The greatest challenge for U.S. food companies will be managing the uncertainty. We have no idea how long the war will last, to what extent sanctions will remain in force, and to what extent Russia will be able to circumvent them. The possibility of ongoing outbreaks of COVID-19 further complicates the picture. On the demand side, we don’t know how buyers will respond to shortages and price increases. Uncertainty about the overall economy further clouds our visibility into future demand.

How Food Companies Can Prepare Their Supply Chains for an Uncertain Future

The war in Ukraine has added to the disruptions and uncertainty caused by the COVID-19. As a result of the pandemic, many companies had started to take steps to build more resilient and agile supply chains to deal with future disruptions. The war is accelerating this activity. In discussing the current environment with customers, we’ve observed companies planning to take the following steps to ensure their supply chains can run as smoothly as possible:

  1. Understand and Monitor Risk Across Your End-to-End Supply Chain. Most companies have a good handle on their tier 1 suppliers and where the points of vulnerability are – where and which materials are susceptible to supply interruptions or price spikes. But many companies do not have a good understanding of the risks with their tier 2 suppliers – those that supply raw materials to their tier 1 suppliers (often co-packers). To properly manage risk, you need to know where you are vulnerable across your entire end-to-end supply chain.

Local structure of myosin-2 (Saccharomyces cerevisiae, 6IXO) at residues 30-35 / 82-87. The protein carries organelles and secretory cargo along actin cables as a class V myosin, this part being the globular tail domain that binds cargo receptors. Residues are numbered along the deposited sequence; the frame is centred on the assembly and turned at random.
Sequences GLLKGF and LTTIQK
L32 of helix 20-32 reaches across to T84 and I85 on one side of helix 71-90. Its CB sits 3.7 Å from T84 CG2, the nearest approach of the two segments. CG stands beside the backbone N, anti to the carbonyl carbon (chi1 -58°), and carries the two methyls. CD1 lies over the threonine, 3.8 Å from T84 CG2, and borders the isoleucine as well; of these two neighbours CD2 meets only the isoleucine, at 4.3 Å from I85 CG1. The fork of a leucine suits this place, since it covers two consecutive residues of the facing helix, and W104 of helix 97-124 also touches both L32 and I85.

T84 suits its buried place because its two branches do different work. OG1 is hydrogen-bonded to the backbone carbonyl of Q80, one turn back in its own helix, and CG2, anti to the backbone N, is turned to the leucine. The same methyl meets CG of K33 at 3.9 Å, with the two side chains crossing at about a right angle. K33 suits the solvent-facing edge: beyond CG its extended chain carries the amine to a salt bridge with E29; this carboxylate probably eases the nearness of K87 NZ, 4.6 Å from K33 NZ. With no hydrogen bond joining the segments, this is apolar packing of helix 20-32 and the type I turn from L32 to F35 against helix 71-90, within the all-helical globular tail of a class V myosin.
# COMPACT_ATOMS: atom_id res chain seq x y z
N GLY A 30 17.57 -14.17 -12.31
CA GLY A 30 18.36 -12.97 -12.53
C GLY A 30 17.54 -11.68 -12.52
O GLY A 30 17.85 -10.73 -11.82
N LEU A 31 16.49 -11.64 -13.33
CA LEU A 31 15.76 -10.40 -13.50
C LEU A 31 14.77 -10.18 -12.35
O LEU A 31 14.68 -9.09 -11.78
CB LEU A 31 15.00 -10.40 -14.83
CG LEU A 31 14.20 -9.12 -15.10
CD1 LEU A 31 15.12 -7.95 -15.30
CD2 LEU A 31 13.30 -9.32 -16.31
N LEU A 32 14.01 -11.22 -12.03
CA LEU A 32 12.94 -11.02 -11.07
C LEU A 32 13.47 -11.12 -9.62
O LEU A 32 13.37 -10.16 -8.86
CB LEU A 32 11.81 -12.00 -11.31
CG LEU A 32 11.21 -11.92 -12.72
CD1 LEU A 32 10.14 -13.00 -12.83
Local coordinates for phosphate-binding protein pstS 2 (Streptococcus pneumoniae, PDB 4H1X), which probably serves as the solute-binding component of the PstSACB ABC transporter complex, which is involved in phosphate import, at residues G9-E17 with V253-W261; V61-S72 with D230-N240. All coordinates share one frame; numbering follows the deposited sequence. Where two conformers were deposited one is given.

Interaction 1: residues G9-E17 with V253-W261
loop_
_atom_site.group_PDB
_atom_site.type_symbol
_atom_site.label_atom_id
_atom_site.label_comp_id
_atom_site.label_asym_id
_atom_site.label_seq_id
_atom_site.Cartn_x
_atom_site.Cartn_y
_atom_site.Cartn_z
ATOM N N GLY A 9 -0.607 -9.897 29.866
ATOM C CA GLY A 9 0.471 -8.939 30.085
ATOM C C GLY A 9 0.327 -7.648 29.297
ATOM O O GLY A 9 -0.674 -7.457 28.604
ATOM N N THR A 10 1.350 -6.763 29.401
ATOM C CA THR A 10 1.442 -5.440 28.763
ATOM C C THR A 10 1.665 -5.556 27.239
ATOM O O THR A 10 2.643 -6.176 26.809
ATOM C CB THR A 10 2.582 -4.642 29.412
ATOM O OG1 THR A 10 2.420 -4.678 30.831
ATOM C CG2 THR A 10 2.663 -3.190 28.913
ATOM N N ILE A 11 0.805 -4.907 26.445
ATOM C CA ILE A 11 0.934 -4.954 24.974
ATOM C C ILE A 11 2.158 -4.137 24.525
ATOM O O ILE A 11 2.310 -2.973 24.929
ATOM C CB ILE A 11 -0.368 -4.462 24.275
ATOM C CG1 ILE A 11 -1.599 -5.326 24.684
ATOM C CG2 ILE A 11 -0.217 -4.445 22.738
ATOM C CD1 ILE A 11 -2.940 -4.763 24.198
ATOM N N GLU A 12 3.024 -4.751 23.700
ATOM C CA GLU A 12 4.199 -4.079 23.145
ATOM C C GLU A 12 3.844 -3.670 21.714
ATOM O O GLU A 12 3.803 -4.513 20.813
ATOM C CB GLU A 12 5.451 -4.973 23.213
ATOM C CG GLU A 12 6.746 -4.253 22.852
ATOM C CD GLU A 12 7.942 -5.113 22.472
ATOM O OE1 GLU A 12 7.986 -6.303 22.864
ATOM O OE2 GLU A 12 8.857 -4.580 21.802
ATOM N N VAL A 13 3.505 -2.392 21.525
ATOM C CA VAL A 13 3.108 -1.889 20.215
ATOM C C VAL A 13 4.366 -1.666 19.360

2. Work More Closely with Suppliers. To minimize hiccups in your supply chain, you should collaborate more with key suppliers so that your plans reflect the most accurate information. Such collaboration includes coordinating on forecasts, inventory levels, and replenishment plans. It also includes discussing risks and gaining early visibility to potential disruptions.